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Every now and then - usually when talking with an older individual or someone from the United States Midwest or South - I hear the word "spell" used to mean a short period of time, such as: "Come sit down and rest a spell." I've also heard it used as a verb, like, "When Pete arrives he will spell Tito, who has been working since dawn."

What is the history and origins of this meaning and use of the word spell? And is it a colloquialism or can it be used in more formal settings?

  • I don't know where I learned it, but I used it the other day when I had two people at the same table at a school carnival and I said they could spell each other. I meant that one could work while the other took a bathroom break, etc. They didn't know what it meant. I'm in my 40's, so maybe I just read a lot. – Likes words Apr 21 '17 at 23:19
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Merriam-Webster gives the origin of this meaning as "probably alteration of Middle English spale substitute, from Old English spala."

The Online Etymology Dictionary says the first recorded use of spell to mean an "indefinite period of time" is in 1706.

Also, M-W does not list this usage of spell as a colloquialism or slang, so I think it's appropriate for formal writing, wherever it is appropriate to use such a vague word.

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    spell seems folksy when used alone -- "Come over here and sit a spell." -- but much less so when used to cover a specific period of performing a specific task -- "When Bob got tired of conning the boat, I took a spell at the wheel." – Malvolio Jul 31 '11 at 19:07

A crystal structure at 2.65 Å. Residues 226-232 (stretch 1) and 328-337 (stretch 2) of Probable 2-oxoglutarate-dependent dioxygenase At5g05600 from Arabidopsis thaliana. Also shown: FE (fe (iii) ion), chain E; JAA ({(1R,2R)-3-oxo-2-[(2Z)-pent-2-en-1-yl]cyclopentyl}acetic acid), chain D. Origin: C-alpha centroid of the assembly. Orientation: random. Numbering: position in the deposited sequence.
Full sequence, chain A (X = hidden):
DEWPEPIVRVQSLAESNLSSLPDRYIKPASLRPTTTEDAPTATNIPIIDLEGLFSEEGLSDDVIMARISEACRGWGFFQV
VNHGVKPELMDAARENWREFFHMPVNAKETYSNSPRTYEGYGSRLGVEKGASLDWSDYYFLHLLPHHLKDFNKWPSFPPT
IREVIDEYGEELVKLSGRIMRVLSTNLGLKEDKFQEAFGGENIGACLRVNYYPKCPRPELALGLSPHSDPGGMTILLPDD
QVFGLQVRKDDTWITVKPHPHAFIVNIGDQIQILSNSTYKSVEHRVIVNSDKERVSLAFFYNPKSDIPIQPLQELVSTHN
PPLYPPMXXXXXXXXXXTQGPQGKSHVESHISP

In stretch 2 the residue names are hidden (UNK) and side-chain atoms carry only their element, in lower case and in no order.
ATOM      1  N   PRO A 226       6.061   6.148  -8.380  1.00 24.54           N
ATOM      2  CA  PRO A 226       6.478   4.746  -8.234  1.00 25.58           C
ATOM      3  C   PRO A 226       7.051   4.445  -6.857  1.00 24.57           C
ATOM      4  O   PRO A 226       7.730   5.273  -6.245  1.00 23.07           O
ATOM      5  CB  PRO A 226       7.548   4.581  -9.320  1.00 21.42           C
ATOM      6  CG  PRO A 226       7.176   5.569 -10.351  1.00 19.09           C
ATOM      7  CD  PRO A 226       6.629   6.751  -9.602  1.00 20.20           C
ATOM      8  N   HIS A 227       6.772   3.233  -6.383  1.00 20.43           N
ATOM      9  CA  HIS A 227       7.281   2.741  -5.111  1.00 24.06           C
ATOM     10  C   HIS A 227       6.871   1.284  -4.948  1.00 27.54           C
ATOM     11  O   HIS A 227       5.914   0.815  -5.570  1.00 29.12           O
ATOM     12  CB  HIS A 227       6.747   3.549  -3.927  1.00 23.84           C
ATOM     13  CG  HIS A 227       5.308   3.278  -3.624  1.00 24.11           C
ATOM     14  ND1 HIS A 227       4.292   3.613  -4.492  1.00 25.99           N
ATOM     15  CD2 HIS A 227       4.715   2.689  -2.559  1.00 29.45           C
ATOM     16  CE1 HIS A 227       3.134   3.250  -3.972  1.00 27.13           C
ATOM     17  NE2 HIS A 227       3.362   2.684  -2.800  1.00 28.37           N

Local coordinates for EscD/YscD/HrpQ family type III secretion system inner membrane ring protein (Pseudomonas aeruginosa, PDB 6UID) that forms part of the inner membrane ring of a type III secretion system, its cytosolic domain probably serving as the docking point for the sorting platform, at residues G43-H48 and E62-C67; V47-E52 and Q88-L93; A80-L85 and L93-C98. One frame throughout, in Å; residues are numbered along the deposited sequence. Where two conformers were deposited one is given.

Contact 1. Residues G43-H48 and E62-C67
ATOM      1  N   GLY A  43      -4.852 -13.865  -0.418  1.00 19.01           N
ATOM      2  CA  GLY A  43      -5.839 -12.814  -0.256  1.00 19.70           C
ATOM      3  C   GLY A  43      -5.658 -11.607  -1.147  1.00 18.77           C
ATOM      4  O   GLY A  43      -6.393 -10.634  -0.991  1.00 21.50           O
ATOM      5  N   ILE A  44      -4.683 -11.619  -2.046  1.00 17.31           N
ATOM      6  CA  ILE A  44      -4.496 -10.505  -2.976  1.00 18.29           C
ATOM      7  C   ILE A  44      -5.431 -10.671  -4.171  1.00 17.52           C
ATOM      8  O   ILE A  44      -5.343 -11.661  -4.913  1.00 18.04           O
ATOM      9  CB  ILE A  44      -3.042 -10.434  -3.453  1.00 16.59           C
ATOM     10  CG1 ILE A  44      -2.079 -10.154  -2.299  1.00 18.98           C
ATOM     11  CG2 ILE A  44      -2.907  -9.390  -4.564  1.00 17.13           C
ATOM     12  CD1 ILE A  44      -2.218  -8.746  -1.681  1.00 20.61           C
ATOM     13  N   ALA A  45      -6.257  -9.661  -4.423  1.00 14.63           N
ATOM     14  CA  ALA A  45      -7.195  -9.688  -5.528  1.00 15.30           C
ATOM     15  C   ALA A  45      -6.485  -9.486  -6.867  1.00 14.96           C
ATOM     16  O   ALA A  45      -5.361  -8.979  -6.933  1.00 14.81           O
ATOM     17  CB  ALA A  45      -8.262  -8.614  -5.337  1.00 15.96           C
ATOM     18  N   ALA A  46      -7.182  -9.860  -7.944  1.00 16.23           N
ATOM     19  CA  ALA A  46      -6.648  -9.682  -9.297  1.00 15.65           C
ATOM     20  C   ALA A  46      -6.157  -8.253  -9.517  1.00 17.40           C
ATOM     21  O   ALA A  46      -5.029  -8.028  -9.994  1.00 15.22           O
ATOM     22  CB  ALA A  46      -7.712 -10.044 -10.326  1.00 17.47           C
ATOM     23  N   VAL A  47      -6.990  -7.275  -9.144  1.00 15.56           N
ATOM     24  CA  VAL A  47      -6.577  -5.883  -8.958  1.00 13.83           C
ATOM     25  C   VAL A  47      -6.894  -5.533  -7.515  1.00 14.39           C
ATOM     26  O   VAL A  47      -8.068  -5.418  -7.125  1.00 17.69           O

• @Malvolio There is the non-human usage too (at least in BrE) where we speak of "We had a spell of fine weather" or, perhaps less commonly, "There was a spell of political uncertainty" or "He underwent a spell of unemployment". In that case it seems to me that the period in question is usually defined by conditions over which the person or people experiencing them have little or no real control. It is very rare to hear "Come and sit for a spell" in the UK, it sounds not only folksy and old fashioned but also rather American, the "Take a spell at the wheel" usage, however is quite common here. – BoldBen Apr 22 '17 at 5:51
  • @BoldBen Or even more commonly, we talk of a dry spell, both meteorologically and figuratively. – Janus Bahs Jacquet Feb 27 at 17:01
  • @JanusBahsJacquet Very true, we talk ask about dry spells in that way. However "a spell of" something or "a <something> spell" seems different from "taking a spell at" or "spelling someone" since the duration of the first two is unknown and not under the individual's control but in the second the duration is either known from the start or is under the individual's control. "Sit a spell" seems to fit into the second category to me. – BoldBen Feb 28 at 19:53
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To answer the latter part of your question "When Pete arrives he will spell Tito, who has been working since dawn."

Spell: "work in place of (another)," Old English spelian "to take the place of," related to gespelia "substitute," of uncertain origin. Perhaps related to spilian "to play" (see spiel). Related: Spelled; spelling. The noun meaning "indefinite period of time" first recorded 1706.

From here

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Not sure if it's related, but putting a horse out to pasture for a break from work (for weeks, months) is referred to as a spell or spelling.

  • Interesting - I didn't know that. – Jesse Williams Feb 27 at 15:26

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